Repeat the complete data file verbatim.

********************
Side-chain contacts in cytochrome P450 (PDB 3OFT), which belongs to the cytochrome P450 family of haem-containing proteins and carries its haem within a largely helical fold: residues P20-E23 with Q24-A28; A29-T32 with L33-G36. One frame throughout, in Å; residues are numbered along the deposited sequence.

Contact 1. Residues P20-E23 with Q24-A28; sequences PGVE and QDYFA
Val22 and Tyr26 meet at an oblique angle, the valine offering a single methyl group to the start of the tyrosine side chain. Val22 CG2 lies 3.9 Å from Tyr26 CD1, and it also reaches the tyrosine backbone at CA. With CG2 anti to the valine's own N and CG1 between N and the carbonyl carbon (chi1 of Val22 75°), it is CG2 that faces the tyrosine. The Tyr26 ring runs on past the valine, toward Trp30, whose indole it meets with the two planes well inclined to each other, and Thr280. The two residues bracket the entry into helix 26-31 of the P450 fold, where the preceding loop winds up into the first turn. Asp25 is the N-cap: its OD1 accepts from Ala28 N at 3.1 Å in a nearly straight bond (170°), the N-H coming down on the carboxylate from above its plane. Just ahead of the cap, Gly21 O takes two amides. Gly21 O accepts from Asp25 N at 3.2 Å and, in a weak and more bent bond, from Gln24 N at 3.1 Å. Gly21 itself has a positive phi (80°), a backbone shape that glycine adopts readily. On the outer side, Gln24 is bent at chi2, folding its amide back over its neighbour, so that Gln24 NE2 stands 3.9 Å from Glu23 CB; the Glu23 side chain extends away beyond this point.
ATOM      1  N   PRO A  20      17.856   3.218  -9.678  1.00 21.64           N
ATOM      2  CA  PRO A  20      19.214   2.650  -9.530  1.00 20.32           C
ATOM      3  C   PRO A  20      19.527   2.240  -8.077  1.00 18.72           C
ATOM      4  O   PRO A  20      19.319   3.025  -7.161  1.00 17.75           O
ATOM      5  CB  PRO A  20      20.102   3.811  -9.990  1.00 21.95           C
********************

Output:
Side-chain contacts in cytochrome P450 (PDB 3OFT), which belongs to the cytochrome P450 family of haem-containing proteins and carries its haem within a largely helical fold: residues P20-E23 with Q24-A28; A29-T32 with L33-G36. One frame throughout, in Å; residues are numbered along the deposited sequence.

Contact 1. Residues P20-E23 with Q24-A28; sequences PGVE and QDYFA
Val22 and Tyr26 meet at an oblique angle, the valine offering a single methyl group to the start of the tyrosine side chain. Val22 CG2 lies 3.9 Å from Tyr26 CD1, and it also reaches the tyrosine backbone at CA. With CG2 anti to the valine's own N and CG1 between N and the carbonyl carbon (chi1 of Val22 75°), it is CG2 that faces the tyrosine. The Tyr26 ring runs on past the valine, toward Trp30, whose indole it meets with the two planes well inclined to each other, and Thr280. The two residues bracket the entry into helix 26-31 of the P450 fold, where the preceding loop winds up into the first turn. Asp25 is the N-cap: its OD1 accepts from Ala28 N at 3.1 Å in a nearly straight bond (170°), the N-H coming down on the carboxylate from above its plane. Just ahead of the cap, Gly21 O takes two amides. Gly21 O accepts from Asp25 N at 3.2 Å and, in a weak and more bent bond, from Gln24 N at 3.1 Å. Gly21 itself has a positive phi (80°), a backbone shape that glycine adopts readily. On the outer side, Gln24 is bent at chi2, folding its amide back over its neighbour, so that Gln24 NE2 stands 3.9 Å from Glu23 CB; the Glu23 side chain extends away beyond this point.
ATOM      1  N   PRO A  20      17.856   3.218  -9.678  1.00 21.64           N
ATOM      2  CA  PRO A  20      19.214   2.650  -9.530  1.00 20.32           C
ATOM      3  C   PRO A  20      19.527   2.240  -8.077  1.00 18.72           C
ATOM      4  O   PRO A  20      19.319   3.025  -7.161  1.00 17.75           O
ATOM      5  CB  PRO A  20      20.102   3.811  -9.990  1.00 21.95           C